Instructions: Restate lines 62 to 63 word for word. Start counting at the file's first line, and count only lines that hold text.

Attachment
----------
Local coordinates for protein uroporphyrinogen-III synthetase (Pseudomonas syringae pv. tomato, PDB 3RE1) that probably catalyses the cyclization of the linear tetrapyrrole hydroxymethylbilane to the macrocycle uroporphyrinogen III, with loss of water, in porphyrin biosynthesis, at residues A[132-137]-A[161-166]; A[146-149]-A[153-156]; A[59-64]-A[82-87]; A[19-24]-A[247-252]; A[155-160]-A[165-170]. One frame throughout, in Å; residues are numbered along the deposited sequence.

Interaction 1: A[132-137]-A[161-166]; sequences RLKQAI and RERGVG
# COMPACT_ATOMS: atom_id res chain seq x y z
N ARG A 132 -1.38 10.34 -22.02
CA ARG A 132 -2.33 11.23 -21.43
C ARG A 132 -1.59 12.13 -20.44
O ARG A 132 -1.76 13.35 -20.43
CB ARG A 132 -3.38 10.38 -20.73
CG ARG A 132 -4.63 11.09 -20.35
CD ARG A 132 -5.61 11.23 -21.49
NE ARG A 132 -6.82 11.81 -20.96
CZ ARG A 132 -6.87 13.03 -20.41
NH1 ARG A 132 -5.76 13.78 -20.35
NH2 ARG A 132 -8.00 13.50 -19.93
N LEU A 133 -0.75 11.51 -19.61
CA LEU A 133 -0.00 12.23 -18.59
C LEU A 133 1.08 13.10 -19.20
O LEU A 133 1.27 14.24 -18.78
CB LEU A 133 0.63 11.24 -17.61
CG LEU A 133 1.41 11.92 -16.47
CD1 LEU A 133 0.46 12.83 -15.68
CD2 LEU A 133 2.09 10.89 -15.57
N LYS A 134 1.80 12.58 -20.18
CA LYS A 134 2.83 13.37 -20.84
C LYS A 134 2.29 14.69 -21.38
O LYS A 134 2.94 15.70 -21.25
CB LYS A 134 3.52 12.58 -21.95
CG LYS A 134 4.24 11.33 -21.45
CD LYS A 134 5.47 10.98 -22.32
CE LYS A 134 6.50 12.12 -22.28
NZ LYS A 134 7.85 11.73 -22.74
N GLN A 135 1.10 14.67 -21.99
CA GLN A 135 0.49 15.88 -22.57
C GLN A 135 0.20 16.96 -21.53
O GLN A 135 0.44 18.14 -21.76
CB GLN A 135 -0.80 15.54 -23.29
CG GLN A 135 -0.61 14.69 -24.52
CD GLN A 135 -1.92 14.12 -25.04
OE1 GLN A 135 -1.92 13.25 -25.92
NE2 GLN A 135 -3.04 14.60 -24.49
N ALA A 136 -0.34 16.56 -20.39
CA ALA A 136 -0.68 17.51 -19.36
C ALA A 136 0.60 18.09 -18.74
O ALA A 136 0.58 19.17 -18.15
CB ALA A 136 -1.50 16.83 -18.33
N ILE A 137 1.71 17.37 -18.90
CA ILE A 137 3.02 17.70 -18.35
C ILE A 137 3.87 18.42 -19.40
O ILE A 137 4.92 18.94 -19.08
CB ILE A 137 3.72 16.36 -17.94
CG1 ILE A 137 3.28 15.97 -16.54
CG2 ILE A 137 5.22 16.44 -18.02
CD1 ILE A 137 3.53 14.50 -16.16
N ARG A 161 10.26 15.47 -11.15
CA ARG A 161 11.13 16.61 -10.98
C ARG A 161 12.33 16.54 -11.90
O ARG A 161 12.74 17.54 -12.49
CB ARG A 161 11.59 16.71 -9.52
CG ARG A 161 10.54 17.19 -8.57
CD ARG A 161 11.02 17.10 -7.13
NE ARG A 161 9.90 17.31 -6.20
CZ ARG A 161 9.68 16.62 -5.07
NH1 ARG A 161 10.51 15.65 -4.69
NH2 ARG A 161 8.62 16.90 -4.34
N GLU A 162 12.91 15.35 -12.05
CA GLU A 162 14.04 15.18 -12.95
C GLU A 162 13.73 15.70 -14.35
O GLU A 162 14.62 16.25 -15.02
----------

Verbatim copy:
CZ ARG A 161 9.68 16.62 -5.07
NH1 ARG A 161 10.51 15.65 -4.69